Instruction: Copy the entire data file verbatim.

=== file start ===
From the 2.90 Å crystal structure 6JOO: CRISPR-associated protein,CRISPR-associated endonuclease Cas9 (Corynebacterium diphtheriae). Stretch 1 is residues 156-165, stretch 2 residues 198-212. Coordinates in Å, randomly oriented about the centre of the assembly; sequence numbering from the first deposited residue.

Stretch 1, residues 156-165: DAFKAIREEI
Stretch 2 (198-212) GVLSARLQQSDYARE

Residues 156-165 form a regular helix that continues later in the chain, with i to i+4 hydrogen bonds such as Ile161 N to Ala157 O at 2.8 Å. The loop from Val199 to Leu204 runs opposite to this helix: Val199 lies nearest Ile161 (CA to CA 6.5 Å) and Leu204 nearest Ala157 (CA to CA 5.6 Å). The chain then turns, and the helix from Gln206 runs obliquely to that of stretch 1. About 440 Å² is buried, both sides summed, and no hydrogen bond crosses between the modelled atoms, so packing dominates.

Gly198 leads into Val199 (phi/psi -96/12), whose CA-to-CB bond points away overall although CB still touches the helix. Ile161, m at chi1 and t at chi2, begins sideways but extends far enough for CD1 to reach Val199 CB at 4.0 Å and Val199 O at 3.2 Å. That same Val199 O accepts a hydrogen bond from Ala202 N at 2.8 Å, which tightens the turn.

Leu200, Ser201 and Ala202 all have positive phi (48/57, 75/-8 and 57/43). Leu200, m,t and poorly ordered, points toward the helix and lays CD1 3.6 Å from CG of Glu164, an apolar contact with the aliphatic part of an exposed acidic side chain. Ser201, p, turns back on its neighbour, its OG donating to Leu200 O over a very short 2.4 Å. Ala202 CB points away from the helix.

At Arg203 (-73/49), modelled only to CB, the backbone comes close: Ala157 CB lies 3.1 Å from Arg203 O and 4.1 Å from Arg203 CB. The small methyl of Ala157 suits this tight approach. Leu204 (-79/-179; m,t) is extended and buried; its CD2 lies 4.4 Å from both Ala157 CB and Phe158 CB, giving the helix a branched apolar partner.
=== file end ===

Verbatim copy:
From the 2.90 Å crystal structure 6JOO: CRISPR-associated protein,CRISPR-associated endonuclease Cas9 (Corynebacterium diphtheriae). Stretch 1 is residues 156-165, stretch 2 residues 198-212. Coordinates in Å, randomly oriented about the centre of the assembly; sequence numbering from the first deposited residue.

Stretch 1, residues 156-165: DAFKAIREEI
Stretch 2 (198-212) GVLSARLQQSDYARE

Residues 156-165 form a regular helix that continues later in the chain, with i to i+4 hydrogen bonds such as Ile161 N to Ala157 O at 2.8 Å. The loop from Val199 to Leu204 runs opposite to this helix: Val199 lies nearest Ile161 (CA to CA 6.5 Å) and Leu204 nearest Ala157 (CA to CA 5.6 Å). The chain then turns, and the helix from Gln206 runs obliquely to that of stretch 1. About 440 Å² is buried, both sides summed, and no hydrogen bond crosses between the modelled atoms, so packing dominates.

Gly198 leads into Val199 (phi/psi -96/12), whose CA-to-CB bond points away overall although CB still touches the helix. Ile161, m at chi1 and t at chi2, begins sideways but extends far enough for CD1 to reach Val199 CB at 4.0 Å and Val199 O at 3.2 Å. That same Val199 O accepts a hydrogen bond from Ala202 N at 2.8 Å, which tightens the turn.

Leu200, Ser201 and Ala202 all have positive phi (48/57, 75/-8 and 57/43). Leu200, m,t and poorly ordered, points toward the helix and lays CD1 3.6 Å from CG of Glu164, an apolar contact with the aliphatic part of an exposed acidic side chain. Ser201, p, turns back on its neighbour, its OG donating to Leu200 O over a very short 2.4 Å. Ala202 CB points away from the helix.

At Arg203 (-73/49), modelled only to CB, the backbone comes close: Ala157 CB lies 3.1 Å from Arg203 O and 4.1 Å from Arg203 CB. The small methyl of Ala157 suits this tight approach. Leu204 (-79/-179; m,t) is extended and buried; its CD2 lies 4.4 Å from both Ala157 CB and Phe158 CB, giving the helix a branched apolar partner.